Marner also picked up an assist on the William Nylander power-play goal.
More impressive than the offence was the responsible two-way play. Toronto’s top line outscored the Connor McDavid line 1-0 and kept the Oilers captain quiet most of the night.
“We didn’t really over-complicate things,” Marner said. “We were playing smart with the puck. When we were getting it down low we were talking to each other, finding exits out of corners and off the wall. We got to make sure we keep doing that. The communication throughout our D-zone and getting the puck in our hands to go up the ice with speed was very, very good.”
The whole Leafs team was very good and very disciplined. Toronto didn’t take a single penalty.
“They played such a good game,” said McDavid, who managed just one shot on net. “They were so solid everywhere. They were never in a desperate situation where they needed to hook or hold a guy. Part of that is us not going hard enough to the net or making enough plays. Another part is them just playing so well and being in the right position all of the time.”
Frederik Andersen and Jack Campbell are also listed as game-time decisions. Andersen, like Matthews, stayed out late at the morning skate. Keefe indicated yesterday it was unlikely Toronto’s No. 1 goalie would be ready to return from a lower-body injury on Monday.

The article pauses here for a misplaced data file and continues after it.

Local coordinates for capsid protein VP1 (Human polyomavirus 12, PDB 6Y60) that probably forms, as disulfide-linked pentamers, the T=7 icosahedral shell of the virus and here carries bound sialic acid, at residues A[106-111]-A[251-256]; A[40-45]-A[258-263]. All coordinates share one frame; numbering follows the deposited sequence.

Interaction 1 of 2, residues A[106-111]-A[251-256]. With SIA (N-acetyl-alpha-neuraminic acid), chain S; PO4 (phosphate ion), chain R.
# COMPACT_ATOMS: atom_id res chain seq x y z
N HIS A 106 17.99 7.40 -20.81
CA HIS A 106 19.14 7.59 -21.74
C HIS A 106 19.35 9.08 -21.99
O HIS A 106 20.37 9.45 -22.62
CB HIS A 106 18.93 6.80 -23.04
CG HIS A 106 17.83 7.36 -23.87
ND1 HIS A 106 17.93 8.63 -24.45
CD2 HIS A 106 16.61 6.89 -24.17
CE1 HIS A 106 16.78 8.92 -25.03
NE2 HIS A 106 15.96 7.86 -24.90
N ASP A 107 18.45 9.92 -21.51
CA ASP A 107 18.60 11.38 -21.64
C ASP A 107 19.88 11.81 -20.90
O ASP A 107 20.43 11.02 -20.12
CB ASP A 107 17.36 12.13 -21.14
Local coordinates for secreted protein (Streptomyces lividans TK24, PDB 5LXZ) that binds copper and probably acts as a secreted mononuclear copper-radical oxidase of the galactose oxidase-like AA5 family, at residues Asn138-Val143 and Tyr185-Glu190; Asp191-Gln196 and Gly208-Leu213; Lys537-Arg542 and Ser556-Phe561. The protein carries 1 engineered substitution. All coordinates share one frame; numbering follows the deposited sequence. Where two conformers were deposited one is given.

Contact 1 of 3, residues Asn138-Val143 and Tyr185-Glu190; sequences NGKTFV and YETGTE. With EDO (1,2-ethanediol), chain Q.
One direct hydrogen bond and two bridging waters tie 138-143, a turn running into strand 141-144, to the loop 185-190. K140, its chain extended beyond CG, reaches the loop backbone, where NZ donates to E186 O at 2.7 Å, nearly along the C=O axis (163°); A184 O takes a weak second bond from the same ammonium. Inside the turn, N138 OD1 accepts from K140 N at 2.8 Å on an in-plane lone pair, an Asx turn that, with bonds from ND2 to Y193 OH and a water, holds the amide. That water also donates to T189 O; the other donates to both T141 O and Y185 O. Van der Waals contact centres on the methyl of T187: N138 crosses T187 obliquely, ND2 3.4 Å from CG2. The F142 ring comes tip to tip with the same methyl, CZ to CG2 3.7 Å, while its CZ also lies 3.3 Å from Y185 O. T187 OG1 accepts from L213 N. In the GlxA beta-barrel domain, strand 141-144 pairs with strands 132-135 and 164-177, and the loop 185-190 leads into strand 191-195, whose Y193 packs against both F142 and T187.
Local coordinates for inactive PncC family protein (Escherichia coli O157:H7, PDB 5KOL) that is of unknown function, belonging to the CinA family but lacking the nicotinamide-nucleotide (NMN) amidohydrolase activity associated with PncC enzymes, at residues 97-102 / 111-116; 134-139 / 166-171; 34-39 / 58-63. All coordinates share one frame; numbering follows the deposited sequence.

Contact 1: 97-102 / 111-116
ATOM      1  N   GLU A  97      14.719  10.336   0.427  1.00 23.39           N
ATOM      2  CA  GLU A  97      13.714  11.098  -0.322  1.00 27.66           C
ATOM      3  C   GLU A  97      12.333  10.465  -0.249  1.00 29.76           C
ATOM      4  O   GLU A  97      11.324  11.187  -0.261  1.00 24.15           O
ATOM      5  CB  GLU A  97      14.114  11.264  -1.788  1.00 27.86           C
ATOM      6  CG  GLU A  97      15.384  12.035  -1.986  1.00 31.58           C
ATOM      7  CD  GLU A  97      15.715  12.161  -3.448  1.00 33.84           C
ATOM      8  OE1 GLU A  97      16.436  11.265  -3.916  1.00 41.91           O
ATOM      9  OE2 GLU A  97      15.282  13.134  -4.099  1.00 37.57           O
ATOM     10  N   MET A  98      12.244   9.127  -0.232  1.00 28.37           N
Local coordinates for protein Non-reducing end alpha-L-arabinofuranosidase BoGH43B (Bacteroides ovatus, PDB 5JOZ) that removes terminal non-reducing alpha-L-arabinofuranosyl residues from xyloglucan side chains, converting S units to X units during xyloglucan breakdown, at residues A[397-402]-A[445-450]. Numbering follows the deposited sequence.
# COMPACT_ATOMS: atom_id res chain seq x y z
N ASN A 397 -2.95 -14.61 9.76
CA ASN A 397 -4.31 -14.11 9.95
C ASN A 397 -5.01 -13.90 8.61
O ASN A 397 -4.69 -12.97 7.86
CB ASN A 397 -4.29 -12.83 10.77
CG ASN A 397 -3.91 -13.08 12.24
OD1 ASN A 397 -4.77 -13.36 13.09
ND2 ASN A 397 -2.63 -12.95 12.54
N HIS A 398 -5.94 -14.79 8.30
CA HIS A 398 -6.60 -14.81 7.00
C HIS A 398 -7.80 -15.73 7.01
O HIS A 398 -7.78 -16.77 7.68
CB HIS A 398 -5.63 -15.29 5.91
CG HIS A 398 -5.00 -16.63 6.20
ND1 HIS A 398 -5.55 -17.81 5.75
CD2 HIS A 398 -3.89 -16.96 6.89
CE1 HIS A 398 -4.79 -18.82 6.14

For the second straight day, Campbell wasn’t on the ice. He returned from a leg injury on Saturday and stopped all 30 shots faced, but also looked to be in discomfort after being run into by Tyler Ennis in the first period.
Michael Hutchinson was in the starter’s net at Monday’s skate and also the first goalie off the ice. He’s 2-1-0 with a .924 save percentage this season. Hutchinson was in net last season when McDavid scored a highlight-reel against the Leafs in Toronto.
The Leafs signed T.J. Brodie in the off-season with these type of matchups in mind. The veteran blueliner stared down McDavid and Leon Draisaitl on Saturday and didn’t blink during 22 minutes and 15 seconds of work.
“He doesn’t care who he’s playing against,” said Keefe. “It doesn’t rattle him. It doesn’t concern him. He’s comfortable in his own game and realizes he’s got to stay within his skill set and do what works for him. Even if he gets beat or makes a mistake, he’s just going to go back and drink some water and go out and give his best shot the next time out and more often than not it works out for him. That’s why he is who he is in the league.”